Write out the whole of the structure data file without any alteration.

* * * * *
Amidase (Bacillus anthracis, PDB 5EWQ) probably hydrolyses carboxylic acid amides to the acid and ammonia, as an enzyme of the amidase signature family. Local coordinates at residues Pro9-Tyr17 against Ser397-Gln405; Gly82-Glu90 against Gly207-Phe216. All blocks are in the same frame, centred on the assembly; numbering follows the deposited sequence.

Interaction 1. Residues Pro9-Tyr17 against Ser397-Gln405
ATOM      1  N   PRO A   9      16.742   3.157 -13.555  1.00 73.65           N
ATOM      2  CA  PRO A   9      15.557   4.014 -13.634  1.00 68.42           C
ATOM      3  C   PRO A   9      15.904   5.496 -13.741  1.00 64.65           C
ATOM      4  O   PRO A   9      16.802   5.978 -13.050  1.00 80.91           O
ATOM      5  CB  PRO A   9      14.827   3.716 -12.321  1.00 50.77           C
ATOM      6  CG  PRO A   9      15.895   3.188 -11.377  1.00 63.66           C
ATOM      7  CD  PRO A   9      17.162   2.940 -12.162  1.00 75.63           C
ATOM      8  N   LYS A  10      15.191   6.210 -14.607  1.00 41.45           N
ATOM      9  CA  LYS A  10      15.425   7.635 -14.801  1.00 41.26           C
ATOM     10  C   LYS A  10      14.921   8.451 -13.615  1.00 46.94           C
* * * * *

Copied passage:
Amidase (Bacillus anthracis, PDB 5EWQ) probably hydrolyses carboxylic acid amides to the acid and ammonia, as an enzyme of the amidase signature family. Local coordinates at residues Pro9-Tyr17 against Ser397-Gln405; Gly82-Glu90 against Gly207-Phe216. All blocks are in the same frame, centred on the assembly; numbering follows the deposited sequence.

Interaction 1. Residues Pro9-Tyr17 against Ser397-Gln405
ATOM      1  N   PRO A   9      16.742   3.157 -13.555  1.00 73.65           N
ATOM      2  CA  PRO A   9      15.557   4.014 -13.634  1.00 68.42           C
ATOM      3  C   PRO A   9      15.904   5.496 -13.741  1.00 64.65           C
ATOM      4  O   PRO A   9      16.802   5.978 -13.050  1.00 80.91           O
ATOM      5  CB  PRO A   9      14.827   3.716 -12.321  1.00 50.77           C
ATOM      6  CG  PRO A   9      15.895   3.188 -11.377  1.00 63.66           C
ATOM      7  CD  PRO A   9      17.162   2.940 -12.162  1.00 75.63           C
ATOM      8  N   LYS A  10      15.191   6.210 -14.607  1.00 41.45           N
ATOM      9  CA  LYS A  10      15.425   7.635 -14.801  1.00 41.26           C
ATOM     10  C   LYS A  10      14.921   8.451 -13.615  1.00 46.94           C